On 9 July Harvard University’s Program on Humanitarian Policy and Conflict Research (HPCR) invited Colonel Pnina Sharvit-Baruch, former Israeli military legal adviser, to their online Humanitarian Law and Policy Forum. The stated aim was to bring “objective” discussion to the principle of distinction in international humanitarian law, or what the forum organizers called “combat in civilian population centers and the failure of fighters to distinguish themselves from the civilian population.”

Although billed as a lecturer in the Law Faculty at Tel Aviv University — and therefore as a detached humanitarian law analyst — Colonel Sharvit-Baruch was in fact deeply involved in Israel’s three-week onslaught in Gaza in December and January, that counted its 1,505th victim found under rubble earlier this month. With the devastating operation condemned and mourned worldwide, many asked why a ranking member of an occupying army that flouts its legal obligations should herself receive safe havens at two major universities.

What troubled many of the 200 or so participants who “attended” the talk via a virtual chatroom was that Sharvit-Baruch was cut off from public or legal scrutiny as she relayed her PowerPoint presentation. Questions were posed by the moderators, sanitized of any critical content. Yet the indisputable fact is that the army for which Sharvit-Baruch worked has been accused by all major human rights organizations of committing war crimes in Gaza. Some wondered why Sharvit-Baruch was being given the opportunity to offer a carefully prepared presentation unchallenged in an academic setting, rather than giving testimony to a tribunal or inquiry such as that being conducted Judge Richard Goldstone, the South African jurist heading an independent fact-finding mission into human rights violations during Israel’s attack at the request of the United Nations Human Rights Council.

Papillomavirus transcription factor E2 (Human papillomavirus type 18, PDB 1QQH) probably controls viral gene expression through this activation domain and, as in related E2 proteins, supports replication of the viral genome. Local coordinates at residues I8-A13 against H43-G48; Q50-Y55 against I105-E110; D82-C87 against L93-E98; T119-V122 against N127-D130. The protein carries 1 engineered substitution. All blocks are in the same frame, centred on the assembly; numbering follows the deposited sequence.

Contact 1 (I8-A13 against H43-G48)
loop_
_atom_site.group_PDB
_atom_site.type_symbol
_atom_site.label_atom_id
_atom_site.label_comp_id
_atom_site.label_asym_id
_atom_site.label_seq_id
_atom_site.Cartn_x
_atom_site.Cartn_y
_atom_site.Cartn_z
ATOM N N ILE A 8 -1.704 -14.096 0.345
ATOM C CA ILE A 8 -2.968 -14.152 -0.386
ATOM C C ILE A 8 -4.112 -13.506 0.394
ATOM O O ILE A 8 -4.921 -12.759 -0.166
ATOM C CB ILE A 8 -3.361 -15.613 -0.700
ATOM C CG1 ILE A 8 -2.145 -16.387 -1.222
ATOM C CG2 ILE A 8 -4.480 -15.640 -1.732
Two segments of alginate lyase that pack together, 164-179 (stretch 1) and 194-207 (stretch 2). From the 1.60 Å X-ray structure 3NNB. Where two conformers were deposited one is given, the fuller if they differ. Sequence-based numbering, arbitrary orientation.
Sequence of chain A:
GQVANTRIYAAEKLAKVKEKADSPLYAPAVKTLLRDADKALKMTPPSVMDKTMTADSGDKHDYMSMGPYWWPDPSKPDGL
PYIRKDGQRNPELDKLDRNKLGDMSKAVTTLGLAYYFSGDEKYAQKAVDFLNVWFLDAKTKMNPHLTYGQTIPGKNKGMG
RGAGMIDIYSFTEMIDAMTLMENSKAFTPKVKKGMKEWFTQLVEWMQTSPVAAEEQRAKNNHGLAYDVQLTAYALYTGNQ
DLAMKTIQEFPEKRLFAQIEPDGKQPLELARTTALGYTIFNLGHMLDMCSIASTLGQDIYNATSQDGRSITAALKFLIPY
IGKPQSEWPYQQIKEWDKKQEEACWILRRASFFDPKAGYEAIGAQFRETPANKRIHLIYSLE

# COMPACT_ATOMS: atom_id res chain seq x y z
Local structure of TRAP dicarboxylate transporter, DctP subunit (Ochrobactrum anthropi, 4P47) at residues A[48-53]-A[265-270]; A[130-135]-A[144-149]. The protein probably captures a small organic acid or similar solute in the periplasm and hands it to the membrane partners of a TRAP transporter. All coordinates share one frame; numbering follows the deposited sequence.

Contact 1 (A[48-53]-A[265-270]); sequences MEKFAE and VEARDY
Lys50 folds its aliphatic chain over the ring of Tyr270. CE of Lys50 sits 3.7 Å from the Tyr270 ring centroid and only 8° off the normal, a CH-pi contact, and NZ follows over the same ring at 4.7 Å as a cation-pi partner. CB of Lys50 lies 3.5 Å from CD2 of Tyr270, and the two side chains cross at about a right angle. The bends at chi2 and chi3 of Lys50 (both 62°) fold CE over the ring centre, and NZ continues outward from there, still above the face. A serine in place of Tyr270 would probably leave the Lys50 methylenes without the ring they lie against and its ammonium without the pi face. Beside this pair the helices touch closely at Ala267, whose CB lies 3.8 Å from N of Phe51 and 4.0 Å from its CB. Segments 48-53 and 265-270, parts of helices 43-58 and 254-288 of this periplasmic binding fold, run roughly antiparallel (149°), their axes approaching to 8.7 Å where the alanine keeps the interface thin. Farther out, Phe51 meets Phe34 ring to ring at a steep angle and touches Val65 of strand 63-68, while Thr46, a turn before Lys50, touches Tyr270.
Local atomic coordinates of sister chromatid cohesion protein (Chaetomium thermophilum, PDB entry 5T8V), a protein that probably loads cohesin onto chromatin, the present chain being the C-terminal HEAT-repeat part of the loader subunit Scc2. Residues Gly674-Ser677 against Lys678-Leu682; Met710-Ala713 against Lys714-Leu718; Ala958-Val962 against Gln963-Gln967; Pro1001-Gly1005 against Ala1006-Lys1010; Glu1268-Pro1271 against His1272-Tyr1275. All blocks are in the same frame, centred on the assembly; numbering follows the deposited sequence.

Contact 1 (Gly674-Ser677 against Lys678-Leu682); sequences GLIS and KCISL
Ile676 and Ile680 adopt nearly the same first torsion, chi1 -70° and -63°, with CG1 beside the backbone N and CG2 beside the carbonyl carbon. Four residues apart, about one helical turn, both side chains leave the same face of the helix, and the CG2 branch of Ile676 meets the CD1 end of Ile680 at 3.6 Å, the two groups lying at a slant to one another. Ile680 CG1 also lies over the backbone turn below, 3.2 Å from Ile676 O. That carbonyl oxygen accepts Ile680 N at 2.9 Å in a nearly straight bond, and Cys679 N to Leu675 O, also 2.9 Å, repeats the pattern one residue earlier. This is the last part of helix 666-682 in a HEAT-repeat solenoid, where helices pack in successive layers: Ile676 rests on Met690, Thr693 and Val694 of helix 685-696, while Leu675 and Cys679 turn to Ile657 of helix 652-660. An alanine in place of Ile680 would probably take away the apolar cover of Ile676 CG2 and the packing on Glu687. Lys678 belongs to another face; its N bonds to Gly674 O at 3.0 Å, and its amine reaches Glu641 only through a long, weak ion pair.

Since the event organizers did not ask pointed questions about Colonel Sharvit-Baruch’s actual role in Gaza, it is worth doing so here. As head of the International Law department (ILD) at the Israeli Military Advocate General’s office, Sharvit-Baruch is known for green-lighting the bombing of a police graduation ceremony in Gaza that killed dozens of civil policemen. This was no ordinary airstrike. It was premised on a legal sleight-of-hand: that even traffic cops in Gaza could be considered “legitimate targets” under international law. In a conversation with conscripts at a military prep academy in Israel, school director Danny Zamir noted, “I was terribly surprised by the enthusiasm surrounding the killing of the Gaza traffic police on the first day of the operation. They took out 180 traffic cops. As a pilot, I would have questioned that.”

Further, the Israeli army used heavy artillery and white phosphorus munitions in densely populated areas of Gaza, against the UNRWA’s headquarters and a UN school in Beit Lahiya. As reported by Judge Goldstone, Gazans trying to relay their civilian status were also hit. Even though the Israeli military tried several times to deny its use, the Human Rights Watch (HRW) report on white phosphorous use in Gaza quotes an unnamed Israeli official: “at least one month before [white phosphorus] was used a legal team had been consulted on the implications.” HRW found that “in violation of the laws of war, the [Israeli army] generally failed to take all feasible precautions to minimize civilian harm” and “used white phosphorus in an indiscriminate manner causing civilian death and injury.”